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History comes (a little too) alive at Camp Hale

Brief by Allen Best

Local history – November 2000 – Colorado Central Magazine

In recent years, much has been made about living history exhibits. At Camp Hale, the 10th Mountain Division training site north of Leadville which was put on the National Historic Register in 1992, the history is still uncomfortably live.

Five rifle grenades, used to fight armored tanks, were found there in August, causing the U.S. Forest Service to close 1,400 acres of the former training area. Included are three miles of trail that are used variously by the Colorado Trail, the Continental Divide Scenic Trail, and the 10th Mountain Hut Association. The closure is to be lifted once winter snows insulate the ground against impact-caused detonations.

The Army established Camp hale in 1942. Among the 17,000 soldiers who trained there were later Sierra Club chief David Brower, Vail founder Pete Seibert, and Bill Bowerman, a track coach whose wife’s waffle iron created the prototype Nike shoe.

The Army used Camp Hale sporadically after the war. Independently, the CIA in 1959-1960 clandestinely trained Tibetans there for guerrilla warfare against China.

In 1965, the Army formally returned the last portion, the valley floor, to the Forest Service. Some foundations, a few structures, and some streets were the only overt evidence of the camp that had, during World War II, been the largest city in the Colorado high country.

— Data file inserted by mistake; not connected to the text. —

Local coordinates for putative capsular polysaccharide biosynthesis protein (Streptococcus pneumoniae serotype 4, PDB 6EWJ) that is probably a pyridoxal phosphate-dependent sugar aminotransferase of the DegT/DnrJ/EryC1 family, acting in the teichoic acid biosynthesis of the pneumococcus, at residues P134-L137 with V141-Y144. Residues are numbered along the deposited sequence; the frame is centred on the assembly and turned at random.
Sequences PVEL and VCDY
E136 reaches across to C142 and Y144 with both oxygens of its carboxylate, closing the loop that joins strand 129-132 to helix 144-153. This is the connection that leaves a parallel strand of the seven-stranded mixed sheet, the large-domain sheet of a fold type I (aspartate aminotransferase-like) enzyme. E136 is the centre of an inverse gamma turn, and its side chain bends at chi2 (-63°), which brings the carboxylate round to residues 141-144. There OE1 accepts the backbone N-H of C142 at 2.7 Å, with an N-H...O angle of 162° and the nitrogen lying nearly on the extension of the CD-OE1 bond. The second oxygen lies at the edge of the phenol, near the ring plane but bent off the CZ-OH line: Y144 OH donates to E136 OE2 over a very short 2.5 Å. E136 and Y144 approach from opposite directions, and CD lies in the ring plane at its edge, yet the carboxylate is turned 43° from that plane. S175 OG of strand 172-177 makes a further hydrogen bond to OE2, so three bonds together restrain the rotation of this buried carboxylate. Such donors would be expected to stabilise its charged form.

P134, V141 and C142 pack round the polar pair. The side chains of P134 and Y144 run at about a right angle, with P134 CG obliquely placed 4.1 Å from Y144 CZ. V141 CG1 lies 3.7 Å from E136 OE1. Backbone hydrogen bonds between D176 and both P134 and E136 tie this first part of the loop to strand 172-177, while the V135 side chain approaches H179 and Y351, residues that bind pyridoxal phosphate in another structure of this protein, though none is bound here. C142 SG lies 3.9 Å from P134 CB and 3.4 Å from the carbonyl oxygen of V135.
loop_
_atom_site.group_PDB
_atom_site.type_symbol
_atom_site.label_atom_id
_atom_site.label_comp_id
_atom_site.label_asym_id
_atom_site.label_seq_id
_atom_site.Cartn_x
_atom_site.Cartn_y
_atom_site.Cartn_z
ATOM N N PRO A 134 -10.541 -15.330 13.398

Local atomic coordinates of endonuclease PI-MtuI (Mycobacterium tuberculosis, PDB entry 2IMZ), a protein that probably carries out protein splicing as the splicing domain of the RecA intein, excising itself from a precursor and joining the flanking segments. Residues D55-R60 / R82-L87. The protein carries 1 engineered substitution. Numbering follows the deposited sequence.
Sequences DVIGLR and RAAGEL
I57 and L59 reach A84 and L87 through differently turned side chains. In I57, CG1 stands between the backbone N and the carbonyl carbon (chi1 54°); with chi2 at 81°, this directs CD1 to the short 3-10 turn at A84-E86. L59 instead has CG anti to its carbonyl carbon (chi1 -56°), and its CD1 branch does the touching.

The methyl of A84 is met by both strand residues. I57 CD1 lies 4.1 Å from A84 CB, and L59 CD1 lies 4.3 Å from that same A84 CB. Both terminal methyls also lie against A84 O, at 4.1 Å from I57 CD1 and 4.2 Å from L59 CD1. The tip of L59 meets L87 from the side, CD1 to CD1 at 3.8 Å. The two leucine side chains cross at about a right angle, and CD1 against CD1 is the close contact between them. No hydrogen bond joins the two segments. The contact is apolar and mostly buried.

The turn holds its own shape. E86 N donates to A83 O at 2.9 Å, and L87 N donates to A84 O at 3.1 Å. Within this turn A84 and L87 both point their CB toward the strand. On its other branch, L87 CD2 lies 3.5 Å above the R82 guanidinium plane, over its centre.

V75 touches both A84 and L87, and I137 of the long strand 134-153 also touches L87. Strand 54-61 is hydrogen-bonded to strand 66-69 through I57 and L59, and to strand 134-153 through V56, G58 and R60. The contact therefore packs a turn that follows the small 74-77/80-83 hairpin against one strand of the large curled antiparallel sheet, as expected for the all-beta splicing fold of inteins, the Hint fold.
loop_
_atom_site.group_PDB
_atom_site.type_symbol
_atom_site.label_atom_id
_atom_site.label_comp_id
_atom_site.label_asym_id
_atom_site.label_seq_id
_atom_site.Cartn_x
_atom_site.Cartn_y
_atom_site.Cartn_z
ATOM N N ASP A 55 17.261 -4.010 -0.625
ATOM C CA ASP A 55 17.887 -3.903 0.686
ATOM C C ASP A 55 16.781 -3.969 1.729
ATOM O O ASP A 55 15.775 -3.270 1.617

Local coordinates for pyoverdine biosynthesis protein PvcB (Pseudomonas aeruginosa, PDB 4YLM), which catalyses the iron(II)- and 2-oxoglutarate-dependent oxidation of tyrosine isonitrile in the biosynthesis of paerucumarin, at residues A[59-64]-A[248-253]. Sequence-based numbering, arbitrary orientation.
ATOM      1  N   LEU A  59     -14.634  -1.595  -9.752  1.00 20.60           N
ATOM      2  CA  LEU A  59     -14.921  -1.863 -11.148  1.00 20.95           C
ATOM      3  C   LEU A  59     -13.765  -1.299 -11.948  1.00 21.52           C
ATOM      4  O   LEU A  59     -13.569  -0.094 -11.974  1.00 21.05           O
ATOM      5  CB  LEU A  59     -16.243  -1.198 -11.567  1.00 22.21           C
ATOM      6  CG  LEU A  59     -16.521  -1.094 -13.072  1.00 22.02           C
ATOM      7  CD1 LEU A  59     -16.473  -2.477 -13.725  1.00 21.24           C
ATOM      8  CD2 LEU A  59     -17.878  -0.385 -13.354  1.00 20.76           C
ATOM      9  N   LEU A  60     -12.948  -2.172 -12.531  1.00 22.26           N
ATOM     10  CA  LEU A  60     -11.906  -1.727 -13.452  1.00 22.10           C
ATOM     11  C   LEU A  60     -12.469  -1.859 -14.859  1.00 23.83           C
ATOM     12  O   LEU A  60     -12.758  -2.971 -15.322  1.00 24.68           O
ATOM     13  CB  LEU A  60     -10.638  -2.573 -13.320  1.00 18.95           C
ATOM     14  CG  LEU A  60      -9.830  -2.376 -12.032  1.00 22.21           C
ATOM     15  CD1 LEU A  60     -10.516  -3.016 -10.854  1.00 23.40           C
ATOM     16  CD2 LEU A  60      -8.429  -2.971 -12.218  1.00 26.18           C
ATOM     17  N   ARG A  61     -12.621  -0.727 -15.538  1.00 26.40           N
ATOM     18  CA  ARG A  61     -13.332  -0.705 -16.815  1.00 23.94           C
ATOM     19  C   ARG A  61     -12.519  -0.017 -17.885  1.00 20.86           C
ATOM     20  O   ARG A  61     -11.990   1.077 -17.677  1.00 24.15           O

Local boys who returned from World War II knew there were bullets and mortar shells lying around, but the U.S. military didn’t get formally involved until after the crash of the errant A-10 jet into the side of Gold Dust Peak in 1997. Searchers at the crash site found no evidence of the plane’s four 500-pound bombs. In 1998, a Boulder woman hiking on 13,200-foot Mount Whitney found a shell, later found to be a live mortar of World War II vintage.

That discovery put new attention on Camp Hale. Under a 1985 federal law, the U.S. Army Corps of Engineers is responsible for surveying former defense sites for unexploded munitions, work that is expected to take another 30 years. Only the most high-use, lower-elevation areas at Camp Hale may get surveyed, as it would take a monumental effort to search all the 500,000 acres where soldiers may have left munitions. Training, and hence munitions, extended from Homestake Peak on the south and the Climax Mine on the east to nearly I-70 and Mount of the Holy Cross on the north.

— Allen Best